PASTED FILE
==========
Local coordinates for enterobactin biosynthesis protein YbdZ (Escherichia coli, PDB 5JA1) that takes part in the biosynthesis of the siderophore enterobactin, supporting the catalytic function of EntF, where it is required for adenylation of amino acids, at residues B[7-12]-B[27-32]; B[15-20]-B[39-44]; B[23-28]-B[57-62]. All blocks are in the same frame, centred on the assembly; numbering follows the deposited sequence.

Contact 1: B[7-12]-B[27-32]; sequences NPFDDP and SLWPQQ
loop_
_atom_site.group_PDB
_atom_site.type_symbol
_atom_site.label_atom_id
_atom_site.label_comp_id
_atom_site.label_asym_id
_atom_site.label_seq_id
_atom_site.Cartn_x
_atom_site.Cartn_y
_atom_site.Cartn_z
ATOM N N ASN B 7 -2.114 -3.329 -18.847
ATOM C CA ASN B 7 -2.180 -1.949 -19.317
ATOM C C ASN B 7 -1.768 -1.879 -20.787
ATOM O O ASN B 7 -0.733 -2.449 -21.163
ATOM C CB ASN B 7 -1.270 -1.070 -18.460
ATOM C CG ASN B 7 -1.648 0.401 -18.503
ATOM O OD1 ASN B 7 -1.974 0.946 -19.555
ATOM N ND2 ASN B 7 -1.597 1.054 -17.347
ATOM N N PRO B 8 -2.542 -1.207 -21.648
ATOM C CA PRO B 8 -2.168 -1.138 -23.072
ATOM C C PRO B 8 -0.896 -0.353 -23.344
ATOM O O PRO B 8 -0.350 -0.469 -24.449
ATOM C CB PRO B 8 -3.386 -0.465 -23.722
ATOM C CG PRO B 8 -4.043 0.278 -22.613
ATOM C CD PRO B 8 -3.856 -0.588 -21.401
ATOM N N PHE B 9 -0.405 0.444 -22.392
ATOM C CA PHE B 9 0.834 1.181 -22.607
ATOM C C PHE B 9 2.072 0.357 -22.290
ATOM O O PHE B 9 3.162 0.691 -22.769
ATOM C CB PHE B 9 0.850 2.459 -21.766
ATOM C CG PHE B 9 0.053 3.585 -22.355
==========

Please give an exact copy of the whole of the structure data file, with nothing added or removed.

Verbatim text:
Local coordinates for enterobactin biosynthesis protein YbdZ (Escherichia coli, PDB 5JA1) that takes part in the biosynthesis of the siderophore enterobactin, supporting the catalytic function of EntF, where it is required for adenylation of amino acids, at residues B[7-12]-B[27-32]; B[15-20]-B[39-44]; B[23-28]-B[57-62]. All blocks are in the same frame, centred on the assembly; numbering follows the deposited sequence.

Contact 1: B[7-12]-B[27-32]; sequences NPFDDP and SLWPQQ
loop_
_atom_site.group_PDB
_atom_site.type_symbol
_atom_site.label_atom_id
_atom_site.label_comp_id
_atom_site.label_asym_id
_atom_site.label_seq_id
_atom_site.Cartn_x
_atom_site.Cartn_y
_atom_site.Cartn_z
ATOM N N ASN B 7 -2.114 -3.329 -18.847
ATOM C CA ASN B 7 -2.180 -1.949 -19.317
ATOM C C ASN B 7 -1.768 -1.879 -20.787
ATOM O O ASN B 7 -0.733 -2.449 -21.163
ATOM C CB ASN B 7 -1.270 -1.070 -18.460
ATOM C CG ASN B 7 -1.648 0.401 -18.503
ATOM O OD1 ASN B 7 -1.974 0.946 -19.555
ATOM N ND2 ASN B 7 -1.597 1.054 -17.347
ATOM N N PRO B 8 -2.542 -1.207 -21.648
ATOM C CA PRO B 8 -2.168 -1.138 -23.072
ATOM C C PRO B 8 -0.896 -0.353 -23.344
ATOM O O PRO B 8 -0.350 -0.469 -24.449
ATOM C CB PRO B 8 -3.386 -0.465 -23.722
ATOM C CG PRO B 8 -4.043 0.278 -22.613
ATOM C CD PRO B 8 -3.856 -0.588 -21.401
ATOM N N PHE B 9 -0.405 0.444 -22.392
ATOM C CA PHE B 9 0.834 1.181 -22.607
ATOM C C PHE B 9 2.072 0.357 -22.290
ATOM O O PHE B 9 3.162 0.691 -22.769
ATOM C CB PHE B 9 0.850 2.459 -21.766
ATOM C CG PHE B 9 0.053 3.585 -22.355